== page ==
Is it possible to read history of sociology as history of receptions?

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13th Conference of the European Sociological Association (ESA), Atina, Greece, 29 August - 01 September 2017, pp.967

  • Publication Type: Conference Paper / Summary Text
  • City: Atina
  • Country: Greece
  • Page Numbers: pp.967
  • Istanbul University Affiliated: Yes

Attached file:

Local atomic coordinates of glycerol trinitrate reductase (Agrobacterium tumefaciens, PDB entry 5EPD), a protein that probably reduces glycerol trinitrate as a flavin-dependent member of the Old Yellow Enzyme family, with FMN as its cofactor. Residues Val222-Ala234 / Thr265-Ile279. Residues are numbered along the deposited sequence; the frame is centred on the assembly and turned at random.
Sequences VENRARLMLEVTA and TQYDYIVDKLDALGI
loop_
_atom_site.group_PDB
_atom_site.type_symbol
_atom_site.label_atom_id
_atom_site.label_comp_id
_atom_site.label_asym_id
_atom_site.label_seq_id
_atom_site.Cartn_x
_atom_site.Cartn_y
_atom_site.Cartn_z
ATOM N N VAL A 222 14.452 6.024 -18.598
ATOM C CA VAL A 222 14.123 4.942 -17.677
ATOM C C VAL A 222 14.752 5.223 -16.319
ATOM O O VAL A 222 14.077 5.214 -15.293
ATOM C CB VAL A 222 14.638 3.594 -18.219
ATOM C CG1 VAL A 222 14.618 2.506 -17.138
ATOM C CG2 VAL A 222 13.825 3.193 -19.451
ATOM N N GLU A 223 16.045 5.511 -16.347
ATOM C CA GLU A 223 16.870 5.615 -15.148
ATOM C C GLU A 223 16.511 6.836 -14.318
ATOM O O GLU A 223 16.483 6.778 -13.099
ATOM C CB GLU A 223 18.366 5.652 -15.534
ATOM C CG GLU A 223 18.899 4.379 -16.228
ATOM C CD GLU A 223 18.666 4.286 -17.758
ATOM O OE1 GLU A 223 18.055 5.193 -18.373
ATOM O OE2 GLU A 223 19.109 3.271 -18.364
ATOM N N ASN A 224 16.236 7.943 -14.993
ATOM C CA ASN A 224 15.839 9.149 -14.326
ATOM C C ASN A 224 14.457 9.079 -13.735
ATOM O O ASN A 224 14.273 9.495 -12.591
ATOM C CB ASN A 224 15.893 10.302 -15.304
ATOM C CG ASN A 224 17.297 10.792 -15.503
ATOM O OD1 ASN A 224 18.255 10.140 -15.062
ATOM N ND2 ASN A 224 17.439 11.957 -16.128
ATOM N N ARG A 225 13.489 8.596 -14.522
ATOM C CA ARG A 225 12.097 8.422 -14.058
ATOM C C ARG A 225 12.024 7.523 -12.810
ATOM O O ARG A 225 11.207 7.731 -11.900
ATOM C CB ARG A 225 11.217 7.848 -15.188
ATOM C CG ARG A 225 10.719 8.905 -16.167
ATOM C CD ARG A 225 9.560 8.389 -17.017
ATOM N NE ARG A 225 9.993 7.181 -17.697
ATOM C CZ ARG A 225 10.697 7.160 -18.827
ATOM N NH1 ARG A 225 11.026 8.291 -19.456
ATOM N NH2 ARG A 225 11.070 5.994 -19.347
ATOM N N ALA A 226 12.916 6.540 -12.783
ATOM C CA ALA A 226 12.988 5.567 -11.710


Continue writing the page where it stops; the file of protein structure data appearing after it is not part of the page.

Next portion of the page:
There has been an increasing interest in new ways of grasping history of sociology since the 1960s, as seen in collections of Tiryakian, Lepenies, Dayé and Moebius. As a result of the general orientation from an abstract, pure scientific, isolating and intellectual approach toward a concrete, institutional, contextual, relational and sociological one, history of sociology seems more like sum of scientific networks rather than an aggregate of abstract theories or a simple “history of thoughts”. Even if there are certain continuities in the historiography of sociology, such as focusing on sociologists/classics, theories/schools of thought, and national traditions, it is obvious that these “old” focuses are no longer handled from old points of view. Parallel to this transition, memories, biographies, book reviews, dairies, memoirs of and correspondence between sociologists become new research objects. This also widens the scope of history of sociology, and new units of analysis come forward such as membership to schools and circles, institutional and generational identities, socio-cultural and political background. The attempt to read history of sociology as a history of receptions (Rezeptionsgeschichte) is a great example for this shift. According to this relational and sociological approach, a generic and universal reading regarding a specific sociologist, school of sociology or national tradition has to be replaced by a multitude of viewpoints stemming from diverse locations in time and space. Instances for this research program would be Max Weber’s reception in France, Chicago School’s reception in Germany or German sociology’s reception in America in certain periods. Moving from previous attempts, this paper aims to question possibility of reading history of sociology based on diverging or converging receptions stemming from various contexts.